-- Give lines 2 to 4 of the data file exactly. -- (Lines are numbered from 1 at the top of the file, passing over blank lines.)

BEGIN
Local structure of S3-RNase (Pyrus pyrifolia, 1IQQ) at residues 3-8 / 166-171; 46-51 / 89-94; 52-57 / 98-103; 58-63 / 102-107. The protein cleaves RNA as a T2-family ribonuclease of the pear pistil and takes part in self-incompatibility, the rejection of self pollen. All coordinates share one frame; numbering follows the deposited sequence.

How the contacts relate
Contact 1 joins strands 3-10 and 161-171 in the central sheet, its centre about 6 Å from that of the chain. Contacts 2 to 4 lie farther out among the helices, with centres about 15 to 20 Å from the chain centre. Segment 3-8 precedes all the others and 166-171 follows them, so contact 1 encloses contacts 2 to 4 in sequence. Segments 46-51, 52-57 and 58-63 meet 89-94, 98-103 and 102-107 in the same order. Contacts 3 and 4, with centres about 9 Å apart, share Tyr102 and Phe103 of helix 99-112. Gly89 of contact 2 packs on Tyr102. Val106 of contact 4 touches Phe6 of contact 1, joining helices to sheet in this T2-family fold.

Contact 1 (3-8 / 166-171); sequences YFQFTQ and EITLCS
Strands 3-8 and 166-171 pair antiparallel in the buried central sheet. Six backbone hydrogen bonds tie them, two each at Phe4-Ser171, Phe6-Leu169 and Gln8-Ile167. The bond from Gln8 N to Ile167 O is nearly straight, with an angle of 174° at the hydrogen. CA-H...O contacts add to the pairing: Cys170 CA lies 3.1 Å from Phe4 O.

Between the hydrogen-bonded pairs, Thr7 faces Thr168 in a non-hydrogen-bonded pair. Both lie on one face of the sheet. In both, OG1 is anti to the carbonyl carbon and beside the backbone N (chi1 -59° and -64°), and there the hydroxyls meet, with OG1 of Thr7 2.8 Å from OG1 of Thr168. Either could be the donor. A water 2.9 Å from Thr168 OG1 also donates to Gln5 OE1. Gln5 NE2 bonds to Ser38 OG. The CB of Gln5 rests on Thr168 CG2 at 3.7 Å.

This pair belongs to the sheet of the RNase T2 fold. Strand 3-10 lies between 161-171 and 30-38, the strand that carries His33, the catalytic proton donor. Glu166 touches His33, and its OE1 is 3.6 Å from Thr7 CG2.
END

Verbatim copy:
How the contacts relate
Contact 1 joins strands 3-10 and 161-171 in the central sheet, its centre about 6 Å from that of the chain. Contacts 2 to 4 lie farther out among the helices, with centres about 15 to 20 Å from the chain centre. Segment 3-8 precedes all the others and 166-171 follows them, so contact 1 encloses contacts 2 to 4 in sequence. Segments 46-51, 52-57 and 58-63 meet 89-94, 98-103 and 102-107 in the same order. Contacts 3 and 4, with centres about 9 Å apart, share Tyr102 and Phe103 of helix 99-112. Gly89 of contact 2 packs on Tyr102. Val106 of contact 4 touches Phe6 of contact 1, joining helices to sheet in this T2-family fold.

Contact 1 (3-8 / 166-171); sequences YFQFTQ and EITLCS